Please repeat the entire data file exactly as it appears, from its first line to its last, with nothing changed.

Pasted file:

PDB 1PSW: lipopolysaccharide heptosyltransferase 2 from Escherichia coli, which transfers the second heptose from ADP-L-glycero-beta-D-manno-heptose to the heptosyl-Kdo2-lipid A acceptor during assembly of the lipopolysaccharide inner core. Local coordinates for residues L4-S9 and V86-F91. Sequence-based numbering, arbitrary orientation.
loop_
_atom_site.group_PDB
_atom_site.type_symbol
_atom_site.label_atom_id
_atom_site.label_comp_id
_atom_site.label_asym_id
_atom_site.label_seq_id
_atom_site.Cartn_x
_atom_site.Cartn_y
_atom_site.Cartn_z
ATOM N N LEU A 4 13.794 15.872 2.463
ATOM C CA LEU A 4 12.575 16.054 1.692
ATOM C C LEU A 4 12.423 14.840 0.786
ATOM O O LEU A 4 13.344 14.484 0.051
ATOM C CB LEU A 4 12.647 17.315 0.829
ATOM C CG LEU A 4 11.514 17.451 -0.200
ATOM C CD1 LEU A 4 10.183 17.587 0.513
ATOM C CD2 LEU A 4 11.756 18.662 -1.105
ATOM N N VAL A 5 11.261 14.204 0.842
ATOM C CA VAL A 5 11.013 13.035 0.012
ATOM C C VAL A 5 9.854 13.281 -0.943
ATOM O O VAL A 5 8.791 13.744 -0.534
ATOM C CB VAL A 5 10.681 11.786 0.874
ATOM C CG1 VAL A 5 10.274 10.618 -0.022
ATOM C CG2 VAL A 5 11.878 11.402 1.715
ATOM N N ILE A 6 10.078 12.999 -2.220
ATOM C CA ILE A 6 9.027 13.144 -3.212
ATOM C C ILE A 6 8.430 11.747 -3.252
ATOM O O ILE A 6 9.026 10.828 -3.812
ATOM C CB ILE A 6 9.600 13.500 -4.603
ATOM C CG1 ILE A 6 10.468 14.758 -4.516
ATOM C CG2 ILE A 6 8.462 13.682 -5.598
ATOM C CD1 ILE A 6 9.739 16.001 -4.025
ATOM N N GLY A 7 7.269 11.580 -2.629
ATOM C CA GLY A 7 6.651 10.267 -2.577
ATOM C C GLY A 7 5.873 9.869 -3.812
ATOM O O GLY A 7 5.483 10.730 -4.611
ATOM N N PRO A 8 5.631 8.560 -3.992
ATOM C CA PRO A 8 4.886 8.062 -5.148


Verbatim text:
PDB 1PSW: lipopolysaccharide heptosyltransferase 2 from Escherichia coli, which transfers the second heptose from ADP-L-glycero-beta-D-manno-heptose to the heptosyl-Kdo2-lipid A acceptor during assembly of the lipopolysaccharide inner core. Local coordinates for residues L4-S9 and V86-F91. Sequence-based numbering, arbitrary orientation.
loop_
_atom_site.group_PDB
_atom_site.type_symbol
_atom_site.label_atom_id
_atom_site.label_comp_id
_atom_site.label_asym_id
_atom_site.label_seq_id
_atom_site.Cartn_x
_atom_site.Cartn_y
_atom_site.Cartn_z
ATOM N N LEU A 4 13.794 15.872 2.463
ATOM C CA LEU A 4 12.575 16.054 1.692
ATOM C C LEU A 4 12.423 14.840 0.786
ATOM O O LEU A 4 13.344 14.484 0.051
ATOM C CB LEU A 4 12.647 17.315 0.829
ATOM C CG LEU A 4 11.514 17.451 -0.200
ATOM C CD1 LEU A 4 10.183 17.587 0.513
ATOM C CD2 LEU A 4 11.756 18.662 -1.105
ATOM N N VAL A 5 11.261 14.204 0.842
ATOM C CA VAL A 5 11.013 13.035 0.012
ATOM C C VAL A 5 9.854 13.281 -0.943
ATOM O O VAL A 5 8.791 13.744 -0.534
ATOM C CB VAL A 5 10.681 11.786 0.874
ATOM C CG1 VAL A 5 10.274 10.618 -0.022
ATOM C CG2 VAL A 5 11.878 11.402 1.715
ATOM N N ILE A 6 10.078 12.999 -2.220
ATOM C CA ILE A 6 9.027 13.144 -3.212
ATOM C C ILE A 6 8.430 11.747 -3.252
ATOM O O ILE A 6 9.026 10.828 -3.812
ATOM C CB ILE A 6 9.600 13.500 -4.603
ATOM C CG1 ILE A 6 10.468 14.758 -4.516
ATOM C CG2 ILE A 6 8.462 13.682 -5.598
ATOM C CD1 ILE A 6 9.739 16.001 -4.025
ATOM N N GLY A 7 7.269 11.580 -2.629
ATOM C CA GLY A 7 6.651 10.267 -2.577
ATOM C C GLY A 7 5.873 9.869 -3.812
ATOM O O GLY A 7 5.483 10.730 -4.611
ATOM N N PRO A 8 5.631 8.560 -3.992
ATOM C CA PRO A 8 4.886 8.062 -5.148